Cooling Noise and Power

For my last few tests, rather than focusing on in game performance, I like to check out other aspects of video card performance. These are also the most important ways to differentiate the performance between cards that have the same GPU. To start things off I took a look at power usage. For this, I use our Kill-A-Watt hooked up to the test bench to record the total wattage of the system. I ran two tests with the first using 3DMark Time Spy to put the system under a load similar to normal in game performance. Here our test system with the 6650 XT Gaming X pulled 344 watts in total putting it right with the stock GTX 1080 FE as an example of how things have changed over the last few generations. For comparison, the overclocked 6600 XT was lower at 327 watts and the 6650 XT Gaming X sits in between the 3060 Ti and the 3060 which is similar to how it performed in Time Spy as well. At the same time with Time Spy I also use GPUz to check out the onboard reading for GPU power draw at the chip. Our 6650 XT Gaming X pulled 165 watts and for comparison, the 6600 XT did 146. Lastly, I run AIDA64’s stress test on the video card to load up only the GPU, and using the Kill-A-Watt the test bench with the 6650 XT Gaming X pulled 302 watts here running right in the middle of the RTX 2080s, 32 watts higher than the 6600 XT.

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My next round of tests were looking at noise levels. These are especially important to me because I can’t stand to listen to my PC whirling. Especially when I’m not in game and other applications are using the GPU. For my testing, though I first tested with the fan cranked up to 100% to get an idea of how loud it can get, then again at 50% to get an idea of its range. I test using both A and C weighting, A is the standard way and C has a little more of the low end to check for low-level hums. The 6650 XT Gaming X did surprisingly well when running at 100% fan speed but at 50% fan speed was noisier than it should be. I also take a look at noise performance while under load. For that when running AIDA64’s stress test I wait until the temperature of the card has leveled off and then measure how loud things are when the card is at its worst-case scenario with the stock fan profile. Under load, the 6650 XT Gaming X came in right in the middle of the charts at 38.5 decibels.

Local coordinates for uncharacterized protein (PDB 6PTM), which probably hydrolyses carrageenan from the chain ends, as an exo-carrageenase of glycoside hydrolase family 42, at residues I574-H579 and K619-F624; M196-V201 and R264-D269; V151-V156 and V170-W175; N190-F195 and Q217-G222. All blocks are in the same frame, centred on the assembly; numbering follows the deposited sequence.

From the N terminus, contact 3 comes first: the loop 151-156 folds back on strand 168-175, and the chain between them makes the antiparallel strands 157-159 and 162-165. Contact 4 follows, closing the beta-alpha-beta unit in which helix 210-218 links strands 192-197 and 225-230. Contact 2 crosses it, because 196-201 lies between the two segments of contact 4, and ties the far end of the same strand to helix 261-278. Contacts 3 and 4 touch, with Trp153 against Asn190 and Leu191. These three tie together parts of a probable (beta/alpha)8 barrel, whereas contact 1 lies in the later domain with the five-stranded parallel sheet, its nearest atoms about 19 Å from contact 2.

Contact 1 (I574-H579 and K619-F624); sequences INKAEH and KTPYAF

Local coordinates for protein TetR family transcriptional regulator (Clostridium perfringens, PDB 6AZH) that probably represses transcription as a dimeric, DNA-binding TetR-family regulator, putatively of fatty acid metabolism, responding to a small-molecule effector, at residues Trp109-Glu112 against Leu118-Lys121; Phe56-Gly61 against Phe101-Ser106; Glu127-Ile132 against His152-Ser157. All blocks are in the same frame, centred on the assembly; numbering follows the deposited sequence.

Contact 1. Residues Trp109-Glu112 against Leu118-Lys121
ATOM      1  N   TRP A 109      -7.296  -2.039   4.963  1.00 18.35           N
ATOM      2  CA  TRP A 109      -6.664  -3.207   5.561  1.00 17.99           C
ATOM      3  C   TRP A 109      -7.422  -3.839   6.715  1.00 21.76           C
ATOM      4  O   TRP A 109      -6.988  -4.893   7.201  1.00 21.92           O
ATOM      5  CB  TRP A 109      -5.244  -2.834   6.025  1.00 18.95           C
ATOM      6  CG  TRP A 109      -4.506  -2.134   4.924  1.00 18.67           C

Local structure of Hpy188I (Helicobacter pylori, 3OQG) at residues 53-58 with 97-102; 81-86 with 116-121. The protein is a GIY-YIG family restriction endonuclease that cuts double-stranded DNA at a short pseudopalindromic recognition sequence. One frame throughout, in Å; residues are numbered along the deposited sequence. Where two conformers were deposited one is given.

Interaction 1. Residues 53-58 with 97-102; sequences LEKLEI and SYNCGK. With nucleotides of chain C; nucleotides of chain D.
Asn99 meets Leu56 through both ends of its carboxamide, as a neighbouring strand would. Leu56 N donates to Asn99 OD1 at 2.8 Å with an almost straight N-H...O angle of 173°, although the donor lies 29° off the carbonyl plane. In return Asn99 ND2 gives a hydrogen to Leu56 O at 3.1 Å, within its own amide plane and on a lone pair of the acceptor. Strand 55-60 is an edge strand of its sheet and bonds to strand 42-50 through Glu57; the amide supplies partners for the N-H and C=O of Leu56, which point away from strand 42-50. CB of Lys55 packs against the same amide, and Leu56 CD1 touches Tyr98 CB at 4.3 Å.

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To finish up my testing I of course had to check out the cooling performance. To do this I ran two different tests. I used AIDA64’s Stress Test run for a half-hour each to warm things up. Then I documented what temperature the GPU leveled out at with the stock fan profile and then again with the fans cranked up to 100%. With the stock profile, the 6650 XT Gaming X leveled off at 60 degrees which was really good and well below the XFX 6600 XT in the same situation. Then with the fans cranked up, the 6650 XT Gaming X ran at 53 degrees which was higher up in the charts. The difference between the two was a delta of 7 degrees which is low showing that while the cooling on the 6650 XT Gaming X is solid there isn’t a ton of headroom. MSI has the stock fan profile tuned perfectly though as far as cooling goes.

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While running the stock fan profile testing I also took the time to get a few thermal images so we could see what is going on. On the fan side of the 6650 XT Gaming X, we can see how the heat blowing out of the bottom of the card collects up against the motherboard. This is an issue with most aftermarket cards and can heat up your M.2 drive if you have it installed there. Beyond that, though this side is running cool. On the top edge, we can see how the heat is blowing out of the top, especially with the power cord showing the heat up a few inches. Then for the backplate, The hottest area is actually to the left of the GPU here, not directly behind the GPU like we would normally see. Then down at the end where the vents are cut into the backplate things are running cool.

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